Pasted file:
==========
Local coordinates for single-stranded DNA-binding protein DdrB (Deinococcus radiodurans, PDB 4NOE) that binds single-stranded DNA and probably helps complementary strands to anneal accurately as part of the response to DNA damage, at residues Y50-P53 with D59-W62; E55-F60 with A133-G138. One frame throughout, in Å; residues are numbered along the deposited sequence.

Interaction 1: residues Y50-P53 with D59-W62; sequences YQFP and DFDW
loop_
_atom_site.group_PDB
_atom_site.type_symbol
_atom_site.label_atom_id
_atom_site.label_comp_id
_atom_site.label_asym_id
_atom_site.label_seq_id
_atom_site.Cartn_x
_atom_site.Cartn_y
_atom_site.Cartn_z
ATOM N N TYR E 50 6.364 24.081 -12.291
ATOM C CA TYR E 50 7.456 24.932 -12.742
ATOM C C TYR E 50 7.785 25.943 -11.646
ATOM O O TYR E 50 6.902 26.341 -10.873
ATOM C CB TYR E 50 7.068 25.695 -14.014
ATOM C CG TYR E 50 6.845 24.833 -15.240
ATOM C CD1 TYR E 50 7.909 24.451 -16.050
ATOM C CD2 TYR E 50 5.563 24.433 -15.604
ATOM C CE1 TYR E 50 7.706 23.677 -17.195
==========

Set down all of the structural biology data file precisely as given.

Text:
Local coordinates for single-stranded DNA-binding protein DdrB (Deinococcus radiodurans, PDB 4NOE) that binds single-stranded DNA and probably helps complementary strands to anneal accurately as part of the response to DNA damage, at residues Y50-P53 with D59-W62; E55-F60 with A133-G138. One frame throughout, in Å; residues are numbered along the deposited sequence.

Interaction 1: residues Y50-P53 with D59-W62; sequences YQFP and DFDW
loop_
_atom_site.group_PDB
_atom_site.type_symbol
_atom_site.label_atom_id
_atom_site.label_comp_id
_atom_site.label_asym_id
_atom_site.label_seq_id
_atom_site.Cartn_x
_atom_site.Cartn_y
_atom_site.Cartn_z
ATOM N N TYR E 50 6.364 24.081 -12.291
ATOM C CA TYR E 50 7.456 24.932 -12.742
ATOM C C TYR E 50 7.785 25.943 -11.646
ATOM O O TYR E 50 6.902 26.341 -10.873
ATOM C CB TYR E 50 7.068 25.695 -14.014
ATOM C CG TYR E 50 6.845 24.833 -15.240
ATOM C CD1 TYR E 50 7.909 24.451 -16.050
ATOM C CD2 TYR E 50 5.563 24.433 -15.604
ATOM C CE1 TYR E 50 7.706 23.677 -17.195